Print ads, websites, even simple direct response post cards can employ exceptional storytelling techniques.The Got Milk campaign is a great example. Two words. One simple photo. And endless stories to tell.

Got Milk print ad

You don’t see any facts about milk. Not a drop. The entire campaign was built around the emotion of finding yourself milkless with a plate of cookies or a bowl of cereal, or whatever.

The emotional hook of NOT having the product was way more compelling than the facts about milk could ever be. The client at the California Milk Advisory board was smart enough to recognize that.

Business people who insist on the Joe Friday approach to advertising are probably scared and insecure. They know, deep down, that their value proposition isn’t anything to write home about. They know there’s parity in the market and a better competitor could come along any time and beat them out. The facts are not on their side.

So they think they have to say everything in every ad. And they justify the excessive bullet points by saying they have to “maximize their spend.”

Unfortunately, Friday-style facts actually minimize the effectiveness of your ads. It’s like golf. The harder you try, the worse things get.

bend oregon advertising agency blog postLet me be clear. I’m not saying you should eliminate facts altogether. If, in fact, you have a product or service that’s truly different and superior to the closest competitor, be overt about it. Absolutely!

But if you want to do more effective advertising, don’t just say it, flat out. Dragnet style. Find an engaging, emotional way to communicate that overt benefit. And keep it short. It’ll work better.

That’s a fact.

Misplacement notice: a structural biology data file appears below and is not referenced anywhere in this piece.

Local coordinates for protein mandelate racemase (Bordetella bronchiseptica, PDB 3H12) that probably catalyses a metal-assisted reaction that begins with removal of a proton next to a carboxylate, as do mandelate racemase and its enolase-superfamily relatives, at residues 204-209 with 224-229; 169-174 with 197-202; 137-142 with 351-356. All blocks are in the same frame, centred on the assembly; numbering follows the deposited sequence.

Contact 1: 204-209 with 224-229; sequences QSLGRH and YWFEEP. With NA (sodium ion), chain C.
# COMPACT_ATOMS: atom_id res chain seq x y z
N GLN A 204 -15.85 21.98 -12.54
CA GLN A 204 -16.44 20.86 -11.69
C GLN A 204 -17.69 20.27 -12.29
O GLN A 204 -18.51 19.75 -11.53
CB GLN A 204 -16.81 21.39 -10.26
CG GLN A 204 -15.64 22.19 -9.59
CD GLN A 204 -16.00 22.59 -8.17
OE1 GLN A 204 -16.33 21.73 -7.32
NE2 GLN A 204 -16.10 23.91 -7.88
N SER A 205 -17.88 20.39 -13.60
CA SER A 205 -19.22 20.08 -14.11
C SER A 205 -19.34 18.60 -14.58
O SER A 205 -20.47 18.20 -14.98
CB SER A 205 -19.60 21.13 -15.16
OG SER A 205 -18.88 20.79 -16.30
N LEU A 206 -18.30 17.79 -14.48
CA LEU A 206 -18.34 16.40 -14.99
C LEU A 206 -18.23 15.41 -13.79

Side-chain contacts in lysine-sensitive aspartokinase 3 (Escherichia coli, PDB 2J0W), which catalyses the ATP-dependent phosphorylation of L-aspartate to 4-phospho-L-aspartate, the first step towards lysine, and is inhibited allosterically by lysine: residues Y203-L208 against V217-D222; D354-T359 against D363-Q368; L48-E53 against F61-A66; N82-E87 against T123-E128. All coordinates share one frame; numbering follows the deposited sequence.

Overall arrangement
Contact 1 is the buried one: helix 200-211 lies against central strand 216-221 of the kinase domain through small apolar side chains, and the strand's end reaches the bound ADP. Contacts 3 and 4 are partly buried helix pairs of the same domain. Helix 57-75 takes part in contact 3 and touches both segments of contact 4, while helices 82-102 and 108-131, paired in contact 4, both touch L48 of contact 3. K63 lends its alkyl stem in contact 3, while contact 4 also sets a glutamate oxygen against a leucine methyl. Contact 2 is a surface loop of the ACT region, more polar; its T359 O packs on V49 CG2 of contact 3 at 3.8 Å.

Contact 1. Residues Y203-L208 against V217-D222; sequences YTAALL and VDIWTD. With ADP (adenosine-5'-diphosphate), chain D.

For additional facts on how to do more effective advertising, check out this post.

5 naming services from BNBranding advice on naming

Age-old advice on how to name a new business.

Let me guess… you want to hang up your own shingle. Or you have a great idea for a start-up, but you have no idea what to call it. This might be the closest thing you’re going to find to a DIY guide on how to name a new business.

Bend advertising agency blog post on Claude HopkinsEons ago, advertising pioneer Claude Hopkins said “a good name should almost be an advertisement in its own right.” Now, 100 years later, recent studies in behavioral economics and psychology show that many of his theories were dead on.

There’s a proven correlation between a memorable name and market value of the company.

Fortune 500 companies have figured that out. They pay naming firms huge sums to concoct new words that eventually become iconic brands. Those firms employ teams of poets, neologists, writers, comedians, behavioral psychologists and linguistic experts to come up with names like “Acura” for Honda’s luxury car division. “Pentium” for an Intel Processor. “Viagr” for, well, you know what.